Chiral symmety breaking in 3-flavor Nambu-Jona Lasinio model in magnetic background

Chiral symmety breaking in 3-flavor Nambu-Jona Lasinio model in magnetic background

Abstract

Effect of magnetic field on chiral symmetry breaking in a 3-flavor Nambu Jona Lasinio (NJL) model at finite temperature and densities is considered here using an explicit structure of ground state in terms of quark and antiquark condensates. While at zero chemical potential and finite temperature, magnetic field enhances the condensates, at zero temperature, the critical chemical potential decreases with increasing magnetic field.

1 Introduction

The effect of high density and/or high temperature on the QCD vacuum has been a major theoretical and experimental challenge in the physics of strong interaction. In addition to the effects of high temperature and density, the effect of high magnetic field has also attracted recent attention of physicists recently. The motivation behind this study is the possibilty of creating ultra strong magnetic fields in non central collisions at RHIC and LHC which are estimated to be of hadronic scale [1, 2] of the order of ( Gauss) at RHIC, to about at LHC [2].

The studies of the effect of magnetic field on the vacuum structure of QCD has indicated that magnetic field acts as a catalyser of chiral symmetry breaking (CSB) [3, 4]. On the other hand, it has been argued recently that there is an inverse magnetic catalysis at finite baryon chemical potential [5].

In this work, we investigate the effect of finite density and temperature on the vacuum structure in the context of CSB in a magnetic background using a variational method for 3-flavor NJL model.

2 Model interaction and gap equation

We shall consider hot and dense quark matter in a constant magnetic field in the direction wich can be obtained from a electromagnetic vector potential given by . Solving the Dirac equation we get the energy of the n-th Lanadu level given as . is the electromagnetic charge of the quark of the i-th flavor with current quark mass .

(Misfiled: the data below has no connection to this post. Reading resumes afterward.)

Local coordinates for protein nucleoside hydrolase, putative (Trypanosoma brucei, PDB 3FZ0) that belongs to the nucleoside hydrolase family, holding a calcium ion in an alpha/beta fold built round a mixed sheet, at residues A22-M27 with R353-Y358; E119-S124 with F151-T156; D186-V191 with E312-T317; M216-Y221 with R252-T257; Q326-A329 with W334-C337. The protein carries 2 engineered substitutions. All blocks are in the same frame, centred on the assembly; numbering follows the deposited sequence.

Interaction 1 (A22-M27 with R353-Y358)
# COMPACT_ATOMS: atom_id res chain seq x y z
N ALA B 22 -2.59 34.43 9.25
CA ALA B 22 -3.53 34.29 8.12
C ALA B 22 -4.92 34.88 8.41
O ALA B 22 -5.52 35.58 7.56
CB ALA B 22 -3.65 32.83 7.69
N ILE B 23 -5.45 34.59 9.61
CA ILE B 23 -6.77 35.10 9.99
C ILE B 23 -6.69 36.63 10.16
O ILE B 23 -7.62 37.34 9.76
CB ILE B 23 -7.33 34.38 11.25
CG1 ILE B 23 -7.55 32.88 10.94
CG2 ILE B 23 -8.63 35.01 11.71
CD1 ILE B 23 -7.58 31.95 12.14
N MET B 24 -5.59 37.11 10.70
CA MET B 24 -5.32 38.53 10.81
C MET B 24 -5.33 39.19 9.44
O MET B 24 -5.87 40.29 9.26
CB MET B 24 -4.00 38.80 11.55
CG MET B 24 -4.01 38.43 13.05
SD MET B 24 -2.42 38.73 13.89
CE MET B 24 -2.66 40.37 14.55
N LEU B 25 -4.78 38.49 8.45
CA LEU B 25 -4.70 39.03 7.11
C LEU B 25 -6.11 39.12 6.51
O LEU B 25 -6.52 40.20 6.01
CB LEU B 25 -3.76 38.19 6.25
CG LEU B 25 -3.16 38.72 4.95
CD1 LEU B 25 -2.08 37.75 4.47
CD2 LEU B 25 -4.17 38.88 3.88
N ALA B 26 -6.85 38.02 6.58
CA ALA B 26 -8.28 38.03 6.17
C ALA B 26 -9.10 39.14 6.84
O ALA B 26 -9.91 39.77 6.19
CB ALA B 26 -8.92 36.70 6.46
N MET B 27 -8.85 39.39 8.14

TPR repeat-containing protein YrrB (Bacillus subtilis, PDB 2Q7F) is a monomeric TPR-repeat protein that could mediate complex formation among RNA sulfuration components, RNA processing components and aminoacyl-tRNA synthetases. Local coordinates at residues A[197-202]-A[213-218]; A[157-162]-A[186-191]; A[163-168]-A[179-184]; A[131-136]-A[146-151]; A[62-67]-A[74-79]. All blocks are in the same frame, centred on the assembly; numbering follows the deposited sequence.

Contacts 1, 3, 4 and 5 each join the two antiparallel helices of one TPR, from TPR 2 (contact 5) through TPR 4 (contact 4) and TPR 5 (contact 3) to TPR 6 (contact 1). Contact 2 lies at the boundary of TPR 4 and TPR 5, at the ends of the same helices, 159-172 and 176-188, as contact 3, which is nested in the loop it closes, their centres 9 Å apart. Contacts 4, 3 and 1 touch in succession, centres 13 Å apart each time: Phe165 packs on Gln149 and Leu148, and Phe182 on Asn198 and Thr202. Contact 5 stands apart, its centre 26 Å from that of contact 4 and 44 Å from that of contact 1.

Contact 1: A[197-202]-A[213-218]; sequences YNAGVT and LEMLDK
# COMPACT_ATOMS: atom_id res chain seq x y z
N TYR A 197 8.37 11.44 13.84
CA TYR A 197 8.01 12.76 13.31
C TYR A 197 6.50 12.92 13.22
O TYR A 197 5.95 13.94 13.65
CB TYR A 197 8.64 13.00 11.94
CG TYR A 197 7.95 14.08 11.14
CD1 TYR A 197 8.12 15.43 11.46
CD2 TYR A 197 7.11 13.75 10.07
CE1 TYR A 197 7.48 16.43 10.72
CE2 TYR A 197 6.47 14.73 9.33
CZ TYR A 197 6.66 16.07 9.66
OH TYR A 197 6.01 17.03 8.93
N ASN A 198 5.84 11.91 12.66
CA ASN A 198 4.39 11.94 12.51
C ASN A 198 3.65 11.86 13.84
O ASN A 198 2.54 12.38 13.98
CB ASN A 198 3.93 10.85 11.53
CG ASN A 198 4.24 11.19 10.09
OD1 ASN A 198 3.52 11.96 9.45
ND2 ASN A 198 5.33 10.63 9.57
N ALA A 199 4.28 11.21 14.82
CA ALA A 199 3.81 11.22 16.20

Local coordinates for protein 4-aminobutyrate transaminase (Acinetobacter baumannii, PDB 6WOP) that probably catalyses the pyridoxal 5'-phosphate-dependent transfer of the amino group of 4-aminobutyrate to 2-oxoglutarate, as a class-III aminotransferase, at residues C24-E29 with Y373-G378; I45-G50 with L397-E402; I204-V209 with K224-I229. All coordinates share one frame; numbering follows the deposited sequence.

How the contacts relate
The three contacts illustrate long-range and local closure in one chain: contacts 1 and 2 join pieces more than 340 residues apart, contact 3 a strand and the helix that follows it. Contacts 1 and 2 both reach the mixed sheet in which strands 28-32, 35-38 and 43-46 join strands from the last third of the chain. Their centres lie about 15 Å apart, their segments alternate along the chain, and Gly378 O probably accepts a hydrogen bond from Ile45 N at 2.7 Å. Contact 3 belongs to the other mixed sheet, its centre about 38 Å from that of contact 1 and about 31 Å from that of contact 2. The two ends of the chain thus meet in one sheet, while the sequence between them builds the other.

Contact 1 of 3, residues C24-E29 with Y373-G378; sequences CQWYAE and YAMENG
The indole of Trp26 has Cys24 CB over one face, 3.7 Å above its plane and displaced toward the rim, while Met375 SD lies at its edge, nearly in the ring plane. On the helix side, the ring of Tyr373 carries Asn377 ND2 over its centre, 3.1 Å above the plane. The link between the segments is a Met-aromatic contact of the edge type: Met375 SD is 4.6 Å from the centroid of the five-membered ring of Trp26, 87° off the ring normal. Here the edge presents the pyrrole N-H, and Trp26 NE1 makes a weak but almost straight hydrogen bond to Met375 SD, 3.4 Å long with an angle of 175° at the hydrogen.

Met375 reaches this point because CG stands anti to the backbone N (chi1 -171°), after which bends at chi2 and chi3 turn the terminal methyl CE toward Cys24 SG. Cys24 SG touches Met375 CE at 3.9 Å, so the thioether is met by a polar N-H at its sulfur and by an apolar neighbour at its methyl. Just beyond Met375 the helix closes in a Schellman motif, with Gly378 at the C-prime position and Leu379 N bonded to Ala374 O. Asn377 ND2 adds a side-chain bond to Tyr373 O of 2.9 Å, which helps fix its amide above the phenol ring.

To study CSB, we consider a trial state with quark-antiquark pairs as

(1)

In the above ansatz for the ground state, is a real function describing the quark antiquark condensates related to the vacuum realignment for chiral symmetry breaking. This will be determined from the extremization of the thermodynamic potential. The spin dependent structure is given by

(2)

The ansatz of Eq.(1) is a Bogoliubov transformation of the vacuum state . Further the effect of temperature and density can be included through a thermal Bogoliubov transformation using thermofield dynamics. All these formulations are discussed in detail in reference [6].

The expectation value of the chiral order parameter for the -th flavor for this ground state is given by

(3)

where, is the degeneracy factor of the -th Landau level and and are distribution functions of quarks and anti quarks respectively. We have defined with and [6].

Now for calculating the thermodynamic potential, we consider the 3-flavor Nambu Jona Lasinio model including the Kobayashi-Maskawa-t-Hooft (KMT) determinant interaction term. The corresponding Hamiltonian density is given as

(4)

Where =diag is the current quark mass matrix in the flavor space. We assume isospin symmetry with =. , denote the Gellman matrices acting in the flavor space and , as the unit matrix in the flavor space. The determinant term breaks symmetry. If the mass term is neglected, the overall symmetry is . This spontaneously breaks to implying the conservation of the baryon number and the flavor number. The current quark mass term introduces additional explicit breaking of chiral symmetry leading to partial conservation of the axial current.